Adenosine Monophosphate/analogs & derivatives , Alanine/analogs & derivatives , Antibodies, Monoclonal, Humanized/therapeutic use , Antibodies, Neutralizing/therapeutic use , Antiviral Agents/therapeutic use , COVID-19 Drug Treatment , Adenosine Monophosphate/adverse effects , Adenosine Monophosphate/therapeutic use , Aged , Alanine/adverse effects , Alanine/therapeutic use , Antibodies, Monoclonal, Humanized/adverse effects , Antibodies, Neutralizing/adverse effects , Antibodies, Neutralizing/blood , Antigens, Viral/blood , Antiviral Agents/adverse effects , Biomarkers/blood , COVID-19/blood , COVID-19/virology , Double-Blind Method , Drug Therapy, Combination , Female , Humans , Male , Medical Futility , Middle Aged , RNA, Viral/blood , SARS-CoV-2 , Treatment Failure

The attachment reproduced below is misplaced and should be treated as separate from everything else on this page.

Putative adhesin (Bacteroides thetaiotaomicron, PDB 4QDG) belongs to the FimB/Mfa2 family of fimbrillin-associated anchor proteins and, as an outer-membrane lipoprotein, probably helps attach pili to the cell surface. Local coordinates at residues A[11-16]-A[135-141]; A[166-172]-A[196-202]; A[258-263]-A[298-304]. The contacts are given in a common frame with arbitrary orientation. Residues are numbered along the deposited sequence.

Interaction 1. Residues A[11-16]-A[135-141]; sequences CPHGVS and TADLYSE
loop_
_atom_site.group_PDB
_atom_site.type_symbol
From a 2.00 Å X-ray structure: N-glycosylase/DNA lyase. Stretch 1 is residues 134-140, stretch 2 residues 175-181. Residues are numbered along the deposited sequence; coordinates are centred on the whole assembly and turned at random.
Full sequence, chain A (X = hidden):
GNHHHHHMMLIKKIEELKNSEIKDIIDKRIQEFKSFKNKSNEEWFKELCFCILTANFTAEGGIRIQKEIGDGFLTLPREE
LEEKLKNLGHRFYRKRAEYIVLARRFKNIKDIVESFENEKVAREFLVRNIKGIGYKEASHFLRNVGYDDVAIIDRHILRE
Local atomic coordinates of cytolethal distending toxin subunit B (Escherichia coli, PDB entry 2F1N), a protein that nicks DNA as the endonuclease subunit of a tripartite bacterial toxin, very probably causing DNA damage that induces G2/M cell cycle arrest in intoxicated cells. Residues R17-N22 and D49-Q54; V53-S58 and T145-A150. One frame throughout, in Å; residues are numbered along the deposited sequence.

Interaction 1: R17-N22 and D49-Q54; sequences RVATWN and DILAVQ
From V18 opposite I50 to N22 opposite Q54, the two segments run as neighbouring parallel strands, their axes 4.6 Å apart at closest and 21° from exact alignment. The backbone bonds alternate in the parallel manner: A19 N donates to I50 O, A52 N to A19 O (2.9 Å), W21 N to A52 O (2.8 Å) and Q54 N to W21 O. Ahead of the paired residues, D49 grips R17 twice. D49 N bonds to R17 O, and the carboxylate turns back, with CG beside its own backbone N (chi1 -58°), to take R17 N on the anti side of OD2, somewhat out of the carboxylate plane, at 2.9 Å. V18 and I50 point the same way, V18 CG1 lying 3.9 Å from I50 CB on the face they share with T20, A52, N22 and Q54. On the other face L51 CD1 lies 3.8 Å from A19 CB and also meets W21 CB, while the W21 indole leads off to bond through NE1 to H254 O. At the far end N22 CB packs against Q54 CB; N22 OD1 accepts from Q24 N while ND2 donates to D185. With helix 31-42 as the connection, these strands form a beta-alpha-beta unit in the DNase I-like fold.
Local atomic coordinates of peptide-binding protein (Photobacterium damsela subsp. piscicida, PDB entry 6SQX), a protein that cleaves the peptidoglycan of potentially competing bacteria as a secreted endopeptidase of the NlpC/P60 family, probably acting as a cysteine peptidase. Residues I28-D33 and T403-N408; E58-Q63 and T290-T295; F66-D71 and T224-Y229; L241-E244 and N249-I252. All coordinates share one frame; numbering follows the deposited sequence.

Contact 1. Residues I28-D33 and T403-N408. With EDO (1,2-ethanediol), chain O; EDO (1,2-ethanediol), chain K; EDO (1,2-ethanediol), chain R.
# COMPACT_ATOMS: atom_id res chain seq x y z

Clin Infect Dis ; 72(11): e750-e752, 2021 06 01.
Article in English | MEDLINE | ID: covidwho-1387788
Antimicrob Agents Chemother ; 65(3)2021 02 17.
Article in English | MEDLINE | ID: covidwho-1088188
N Engl J Med ; 384(10): 905-914, 2021 03 11.
Article in English | MEDLINE | ID: covidwho-998037